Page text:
Pro-Russian separatists have retained control of key government buildings in eastern Ukraine, despite a vow by the country’s prime minister to cede more power to the region amid rising tensions between Russia and the international community.
The armed occupiers, who demand greater autonomy, remained in control of the occupied buildings in the cities of Donetsk and Luhansk on Saturday, a day after Prime Minister Arseniy Yatsenyuk told leaders in Donetsk that he favoured a peaceful solution to the standoff.
The crisis escalated on Saturday, after unidentified armed men in camouflage uniforms seized a police department in the eastern city of Slaviansk, which is about 150km from the border with Russia. Local media reported that special forces have been dispatched to the area by the government.
In response to the latest occupation, Interior Minister Arsen Avakov said in a post on Facebook: “The response will be very tough, because there is a difference between protesters and terrorists.”
Video on a local website showed several armed men in balaclavas guarding the entrance to the police station.
Al Jazeera’s Kim Vinnell, reporting from Donetsk, said pro-Russian protesters had stormed into the prosecutor-general’s office there early on Saturday, but exited the building when riot police arrived.
“What this incident suggests is that the situation is still very fluid, and that the pro-Russian activists are still very active in this region,” our correspondent said.
Meanwhile in Luhansk, negotiations between protest leaders and a delegation from Kiev are taking place inside an occupied police building, reported Al Jazeera’s Hoda Abdel-Hamid.
“The protesters want guarantees because they don’t trust the [Ukrainian] government,” said our reporter, adding that the protesters also demanded the guarantee for amnesty and a south-eastern army “that would be within the framework of the national army, but led by local command”.
Ukraine’s eastern industrial heartland was the support base for Kremlin-friendly President Viktor Yanukovich, who was ousted in February after months of protests over his decision to ditch an EU trade pact in favour of closer ties with Moscow. Last month, the Crimea region voted to secede and was annexed by Russia.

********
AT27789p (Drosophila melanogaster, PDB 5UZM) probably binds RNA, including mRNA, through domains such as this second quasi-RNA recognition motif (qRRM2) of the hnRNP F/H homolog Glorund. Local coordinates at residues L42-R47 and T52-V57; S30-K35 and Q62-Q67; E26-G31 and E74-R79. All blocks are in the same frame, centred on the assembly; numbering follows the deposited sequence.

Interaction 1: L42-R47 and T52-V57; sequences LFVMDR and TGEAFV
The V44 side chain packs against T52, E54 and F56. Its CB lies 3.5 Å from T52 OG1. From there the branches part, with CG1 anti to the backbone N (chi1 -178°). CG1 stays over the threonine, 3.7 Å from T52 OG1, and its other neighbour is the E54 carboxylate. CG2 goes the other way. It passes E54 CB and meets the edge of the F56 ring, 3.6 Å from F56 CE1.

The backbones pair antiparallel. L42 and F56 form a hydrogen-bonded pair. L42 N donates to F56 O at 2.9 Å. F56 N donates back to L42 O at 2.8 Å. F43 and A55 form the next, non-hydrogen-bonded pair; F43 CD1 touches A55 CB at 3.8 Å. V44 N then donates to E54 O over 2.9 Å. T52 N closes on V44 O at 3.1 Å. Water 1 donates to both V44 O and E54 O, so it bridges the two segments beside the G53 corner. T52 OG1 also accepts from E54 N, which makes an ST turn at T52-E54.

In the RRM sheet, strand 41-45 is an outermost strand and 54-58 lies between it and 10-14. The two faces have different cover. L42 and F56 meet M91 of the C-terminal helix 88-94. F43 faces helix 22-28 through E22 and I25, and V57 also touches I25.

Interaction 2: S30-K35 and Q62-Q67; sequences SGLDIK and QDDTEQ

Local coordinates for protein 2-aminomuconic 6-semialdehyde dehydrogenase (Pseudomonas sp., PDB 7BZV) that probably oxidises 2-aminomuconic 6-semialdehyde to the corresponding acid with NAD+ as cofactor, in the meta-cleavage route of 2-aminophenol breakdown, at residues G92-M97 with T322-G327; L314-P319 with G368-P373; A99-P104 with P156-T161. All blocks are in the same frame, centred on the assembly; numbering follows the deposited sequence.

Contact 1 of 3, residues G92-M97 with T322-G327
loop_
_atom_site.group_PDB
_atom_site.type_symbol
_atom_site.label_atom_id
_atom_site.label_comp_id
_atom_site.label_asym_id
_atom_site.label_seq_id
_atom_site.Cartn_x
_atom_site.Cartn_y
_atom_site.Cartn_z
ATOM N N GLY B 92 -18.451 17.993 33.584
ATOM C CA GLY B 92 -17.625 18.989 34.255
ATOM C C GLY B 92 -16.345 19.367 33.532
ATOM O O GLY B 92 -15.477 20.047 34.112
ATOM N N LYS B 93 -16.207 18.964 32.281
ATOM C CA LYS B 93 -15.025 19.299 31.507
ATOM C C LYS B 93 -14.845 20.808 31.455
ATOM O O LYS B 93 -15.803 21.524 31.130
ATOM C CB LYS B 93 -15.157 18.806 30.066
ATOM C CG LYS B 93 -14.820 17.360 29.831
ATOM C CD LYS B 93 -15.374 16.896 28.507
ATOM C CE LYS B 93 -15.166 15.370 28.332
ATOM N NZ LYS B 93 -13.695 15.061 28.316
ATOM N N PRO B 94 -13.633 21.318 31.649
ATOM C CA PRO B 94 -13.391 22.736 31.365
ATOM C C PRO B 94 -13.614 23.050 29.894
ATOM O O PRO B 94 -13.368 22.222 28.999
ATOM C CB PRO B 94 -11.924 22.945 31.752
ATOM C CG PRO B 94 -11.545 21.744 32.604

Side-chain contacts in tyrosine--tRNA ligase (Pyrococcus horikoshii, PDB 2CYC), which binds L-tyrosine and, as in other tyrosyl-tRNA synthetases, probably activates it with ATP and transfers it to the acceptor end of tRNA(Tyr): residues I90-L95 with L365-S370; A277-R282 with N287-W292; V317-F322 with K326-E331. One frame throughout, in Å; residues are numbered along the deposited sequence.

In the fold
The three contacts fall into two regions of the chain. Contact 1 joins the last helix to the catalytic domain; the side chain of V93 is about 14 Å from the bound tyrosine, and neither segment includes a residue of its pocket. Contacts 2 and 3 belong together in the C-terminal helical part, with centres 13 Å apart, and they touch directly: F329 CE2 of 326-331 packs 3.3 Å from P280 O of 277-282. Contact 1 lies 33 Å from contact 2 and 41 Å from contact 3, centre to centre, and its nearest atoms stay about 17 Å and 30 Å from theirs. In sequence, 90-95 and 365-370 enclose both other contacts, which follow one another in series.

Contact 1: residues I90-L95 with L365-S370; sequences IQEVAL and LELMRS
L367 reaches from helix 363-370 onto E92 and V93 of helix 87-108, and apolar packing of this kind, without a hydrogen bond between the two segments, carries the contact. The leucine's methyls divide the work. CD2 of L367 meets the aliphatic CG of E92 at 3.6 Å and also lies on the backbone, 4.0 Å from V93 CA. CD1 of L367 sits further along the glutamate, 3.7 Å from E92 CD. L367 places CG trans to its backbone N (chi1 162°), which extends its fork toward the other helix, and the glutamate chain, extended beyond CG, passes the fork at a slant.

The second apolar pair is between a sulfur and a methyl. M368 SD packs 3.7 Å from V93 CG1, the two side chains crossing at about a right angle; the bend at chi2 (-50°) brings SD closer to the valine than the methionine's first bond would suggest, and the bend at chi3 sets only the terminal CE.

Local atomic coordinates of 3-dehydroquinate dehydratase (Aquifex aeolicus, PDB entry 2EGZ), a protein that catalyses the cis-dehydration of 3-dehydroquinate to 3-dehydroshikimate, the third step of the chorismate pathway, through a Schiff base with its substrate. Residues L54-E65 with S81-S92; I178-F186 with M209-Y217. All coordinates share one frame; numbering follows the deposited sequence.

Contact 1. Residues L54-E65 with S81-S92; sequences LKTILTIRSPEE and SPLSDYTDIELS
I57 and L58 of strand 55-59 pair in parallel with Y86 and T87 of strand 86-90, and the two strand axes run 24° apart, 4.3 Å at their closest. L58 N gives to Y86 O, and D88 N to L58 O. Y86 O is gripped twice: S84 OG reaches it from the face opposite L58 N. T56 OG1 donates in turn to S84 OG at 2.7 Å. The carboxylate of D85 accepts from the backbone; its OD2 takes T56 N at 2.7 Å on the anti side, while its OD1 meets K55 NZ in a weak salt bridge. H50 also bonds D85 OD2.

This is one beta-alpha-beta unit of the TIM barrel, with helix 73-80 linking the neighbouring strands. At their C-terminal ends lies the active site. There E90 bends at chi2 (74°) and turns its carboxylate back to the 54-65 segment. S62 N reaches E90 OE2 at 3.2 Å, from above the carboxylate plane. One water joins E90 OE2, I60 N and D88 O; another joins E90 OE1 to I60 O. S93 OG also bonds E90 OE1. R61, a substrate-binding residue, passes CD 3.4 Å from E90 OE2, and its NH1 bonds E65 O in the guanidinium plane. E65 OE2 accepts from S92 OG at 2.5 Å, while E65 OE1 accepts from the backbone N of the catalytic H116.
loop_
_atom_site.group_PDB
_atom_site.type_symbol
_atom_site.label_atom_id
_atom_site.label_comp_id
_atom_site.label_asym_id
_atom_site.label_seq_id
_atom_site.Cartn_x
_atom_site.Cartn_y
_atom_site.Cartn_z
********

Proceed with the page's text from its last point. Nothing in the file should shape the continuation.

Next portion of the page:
The protesters in Donetsk, who have held the regional administration building since Sunday, initially called for a referendum on secession but later reduced the demand to one on autonomy, with the possibility of holding another later on whether the region would remain part of Ukraine or seek to become an autonomous region within Russia.
Eastern Ukraine has a high proportion of Russian-speakers and many of them fear that the acting government, which took over when Yanukovich fled to Russia in February, will repress them.
Threat of sanctions
Yatsenyuk said on Friday that abolishing local administrations controlled by Kiev is one of the steps to decentralise Ukraine. He added that the grievances of eastern Ukraine would be addressed by the upcoming constitutional reform which will “satisfy people who want to see more powers given to regions”.
However, he left the door open for storming the occupied buildings as a two-day deadline announced earlier this week passed without the separatists showing any sign of vacating.
Kiev and Western officials claim that Russia is whipping up tensions in the east, with the aim of establishing a pretext for sending in troops, an accusation denied by Moscow.
The G7 nations – the United States, Canada, France, Germany, Italy, Japan and the United Kingdom – have said that the group will support increasing sanctions against Russia if Moscow escalates the crisis in Ukraine.
But Russian President Vladimir Putin, whose troops have already massed along Ukraine’s eastern border following their seizure of Crimea, only upped the stakes by threatening to cut off Ukraine’s gas over unpaid bills.
The decision could limit the supplies of at least 18 European nations for the third time since 2006. Each of the previous interruptions also coincided with attempts by Ukraine to pull itself out of the Kremlin’s sphere of influence.